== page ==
500-year-old arrest warrant for political philosopher Machiavelli found
In a fascinating discovery, a British academic has stumbled upon a 500-year-old "most wanted" notice for the arrest of Niccolo Machiavelli, the infamous Italian Renaissance political figure.world Updated: Feb 24, 2013 15:46 IST
In a fascinating discovery, a British academic has stumbled upon a 500-year-old "most wanted" notice for the arrest of Niccolo Machiavelli, the infamous Italian Renaissance political figure.
Machiavelli is the author of the masterpiece The Prince, a political treatise which argues that the pursuit of power can justify the use of immoral means.
Professor Stephen Milner from Manchester University discovered the historic document by accident while researching town criers and the proclamations they read out in archives in Florence, The Telegraph reported.
The 1513 proclamation, which called for the arrest of Machiavelli, eventually led to his downfall and death. "When I saw it I knew exactly what it was and it was pretty exciting," Milner said.
"When you realise this document marked the fall from grace of one the world's most influential political writers, it's quite a feeling," he said.
"The Prince is a seminal work, with a lasting influence on political thought and culture. The term 'Machiavellian' and the naming of the Devil as 'Old Nick' all derive from this single work, but the circumstances of its composition have often been overlooked," he added.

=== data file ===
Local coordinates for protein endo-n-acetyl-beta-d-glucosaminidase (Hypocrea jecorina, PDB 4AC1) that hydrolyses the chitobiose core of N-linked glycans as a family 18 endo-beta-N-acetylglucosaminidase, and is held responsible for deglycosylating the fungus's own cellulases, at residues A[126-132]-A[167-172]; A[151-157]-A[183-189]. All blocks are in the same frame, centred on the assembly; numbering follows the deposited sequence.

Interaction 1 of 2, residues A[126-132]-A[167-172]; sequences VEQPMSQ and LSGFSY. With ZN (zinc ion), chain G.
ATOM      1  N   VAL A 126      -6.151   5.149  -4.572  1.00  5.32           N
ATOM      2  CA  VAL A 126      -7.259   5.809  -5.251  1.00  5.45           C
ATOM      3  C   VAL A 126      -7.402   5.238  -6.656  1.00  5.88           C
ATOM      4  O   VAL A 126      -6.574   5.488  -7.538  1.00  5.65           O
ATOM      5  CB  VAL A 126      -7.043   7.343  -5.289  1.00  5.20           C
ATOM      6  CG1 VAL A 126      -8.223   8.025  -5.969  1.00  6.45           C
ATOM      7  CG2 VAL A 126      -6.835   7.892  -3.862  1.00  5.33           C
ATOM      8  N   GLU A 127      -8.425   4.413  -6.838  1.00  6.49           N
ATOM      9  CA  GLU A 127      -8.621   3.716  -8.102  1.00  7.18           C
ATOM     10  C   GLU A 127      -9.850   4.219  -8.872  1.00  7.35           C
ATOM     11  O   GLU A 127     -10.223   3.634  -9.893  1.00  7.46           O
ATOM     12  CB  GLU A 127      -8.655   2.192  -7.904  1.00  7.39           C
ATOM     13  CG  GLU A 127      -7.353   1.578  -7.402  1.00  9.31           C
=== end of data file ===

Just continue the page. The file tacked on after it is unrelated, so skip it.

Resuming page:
When the Medici family returned to power in Florence in 1512, Machiavelli was removed from his post in the city's chancery because of his association with the head of a rival faction.
His name was then linked with a conspiracy to overthrow the Medici. They issued the proclamation found by Milner for his arrest.
"On the same day, he was imprisoned, tortured and later released and placed under house arrest outside the city," said the historian, an authority on Renaissance Italy.
Machiavelli, known as the Prince of Darkness, then wrote The Prince in the hope of regaining the approval of the Medicis.
"But there's no evidence to suggest they even read it," said Milner, who is visiting professor at the Harvard Centre for Italian Renaissance Studies at Villa I Tatti in Florence.
Machiavelli's fortunes spiralled downwards and he died in abject poverty 14 years later.
The academic found the document while studying hundreds of town crier proclamations issued between 1470 and 1530.
He also found documents relating to the payment of four horsemen who scoured the streets of the Tuscan city for Machiavelli.
Florence is this year celebrating the 500th anniversary of Machiavelli's writing of The Prince.